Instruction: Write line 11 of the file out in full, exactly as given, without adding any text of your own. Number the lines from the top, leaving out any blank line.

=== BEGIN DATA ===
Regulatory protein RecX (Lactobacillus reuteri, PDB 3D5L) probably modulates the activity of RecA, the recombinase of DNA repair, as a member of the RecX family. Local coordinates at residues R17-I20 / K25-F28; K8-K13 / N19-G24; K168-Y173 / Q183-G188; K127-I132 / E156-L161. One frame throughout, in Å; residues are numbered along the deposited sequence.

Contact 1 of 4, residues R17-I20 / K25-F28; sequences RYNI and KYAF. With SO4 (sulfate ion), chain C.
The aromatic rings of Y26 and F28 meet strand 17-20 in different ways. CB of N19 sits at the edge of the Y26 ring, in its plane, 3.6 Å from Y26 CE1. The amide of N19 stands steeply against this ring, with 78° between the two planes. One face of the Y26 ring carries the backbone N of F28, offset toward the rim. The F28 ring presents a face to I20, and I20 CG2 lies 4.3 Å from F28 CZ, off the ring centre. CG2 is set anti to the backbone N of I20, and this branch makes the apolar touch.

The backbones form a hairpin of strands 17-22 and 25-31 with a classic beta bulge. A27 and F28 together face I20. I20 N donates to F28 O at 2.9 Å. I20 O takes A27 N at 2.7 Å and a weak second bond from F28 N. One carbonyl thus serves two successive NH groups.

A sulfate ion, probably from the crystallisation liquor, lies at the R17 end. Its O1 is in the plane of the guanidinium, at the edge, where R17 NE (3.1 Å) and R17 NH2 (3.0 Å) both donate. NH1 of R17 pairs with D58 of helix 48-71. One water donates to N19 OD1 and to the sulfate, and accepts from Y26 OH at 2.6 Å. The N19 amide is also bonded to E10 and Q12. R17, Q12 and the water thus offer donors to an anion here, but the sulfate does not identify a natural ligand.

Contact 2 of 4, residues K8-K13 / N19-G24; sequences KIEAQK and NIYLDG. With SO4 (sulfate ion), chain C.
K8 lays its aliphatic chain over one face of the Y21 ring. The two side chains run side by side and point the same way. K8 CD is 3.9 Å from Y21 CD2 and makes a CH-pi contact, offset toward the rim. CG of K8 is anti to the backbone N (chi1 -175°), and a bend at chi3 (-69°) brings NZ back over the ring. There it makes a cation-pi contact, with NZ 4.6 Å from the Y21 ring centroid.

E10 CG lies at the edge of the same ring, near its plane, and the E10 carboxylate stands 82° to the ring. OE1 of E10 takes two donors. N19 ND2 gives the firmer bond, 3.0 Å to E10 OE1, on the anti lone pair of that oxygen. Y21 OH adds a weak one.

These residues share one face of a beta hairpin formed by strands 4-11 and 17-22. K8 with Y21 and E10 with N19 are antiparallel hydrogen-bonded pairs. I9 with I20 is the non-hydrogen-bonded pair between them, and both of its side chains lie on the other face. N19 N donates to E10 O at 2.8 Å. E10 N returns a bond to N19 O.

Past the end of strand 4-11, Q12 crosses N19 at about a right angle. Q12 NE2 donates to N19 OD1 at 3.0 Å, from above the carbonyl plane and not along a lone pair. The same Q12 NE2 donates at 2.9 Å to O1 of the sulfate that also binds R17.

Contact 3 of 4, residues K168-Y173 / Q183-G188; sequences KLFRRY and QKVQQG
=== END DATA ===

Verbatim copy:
Contact 3 of 4, residues K168-Y173 / Q183-G188; sequences KLFRRY and QKVQQG